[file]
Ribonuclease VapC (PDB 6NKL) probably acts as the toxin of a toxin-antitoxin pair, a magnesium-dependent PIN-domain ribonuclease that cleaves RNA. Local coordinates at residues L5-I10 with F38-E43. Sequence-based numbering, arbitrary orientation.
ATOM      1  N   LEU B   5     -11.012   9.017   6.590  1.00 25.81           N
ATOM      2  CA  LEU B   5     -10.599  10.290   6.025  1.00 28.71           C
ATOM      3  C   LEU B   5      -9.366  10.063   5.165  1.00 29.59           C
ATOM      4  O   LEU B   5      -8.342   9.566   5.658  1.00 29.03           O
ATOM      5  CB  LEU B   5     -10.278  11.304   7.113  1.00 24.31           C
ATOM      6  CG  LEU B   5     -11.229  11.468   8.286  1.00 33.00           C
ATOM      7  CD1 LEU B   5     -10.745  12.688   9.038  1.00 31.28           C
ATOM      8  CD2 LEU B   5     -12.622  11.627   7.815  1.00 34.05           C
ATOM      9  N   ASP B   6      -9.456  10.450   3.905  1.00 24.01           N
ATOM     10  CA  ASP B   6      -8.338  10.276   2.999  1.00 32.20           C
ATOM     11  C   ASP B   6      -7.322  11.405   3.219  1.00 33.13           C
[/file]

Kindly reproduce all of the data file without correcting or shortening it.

Ribonuclease VapC (PDB 6NKL) probably acts as the toxin of a toxin-antitoxin pair, a magnesium-dependent PIN-domain ribonuclease that cleaves RNA. Local coordinates at residues L5-I10 with F38-E43. Sequence-based numbering, arbitrary orientation.
ATOM      1  N   LEU B   5     -11.012   9.017   6.590  1.00 25.81           N
ATOM      2  CA  LEU B   5     -10.599  10.290   6.025  1.00 28.71           C
ATOM      3  C   LEU B   5      -9.366  10.063   5.165  1.00 29.59           C
ATOM      4  O   LEU B   5      -8.342   9.566   5.658  1.00 29.03           O
ATOM      5  CB  LEU B   5     -10.278  11.304   7.113  1.00 24.31           C
ATOM      6  CG  LEU B   5     -11.229  11.468   8.286  1.00 33.00           C
ATOM      7  CD1 LEU B   5     -10.745  12.688   9.038  1.00 31.28           C
ATOM      8  CD2 LEU B   5     -12.622  11.627   7.815  1.00 34.05           C
ATOM      9  N   ASP B   6      -9.456  10.450   3.905  1.00 24.01           N
ATOM     10  CA  ASP B   6      -8.338  10.276   2.999  1.00 32.20           C
ATOM     11  C   ASP B   6      -7.322  11.405   3.219  1.00 33.13           C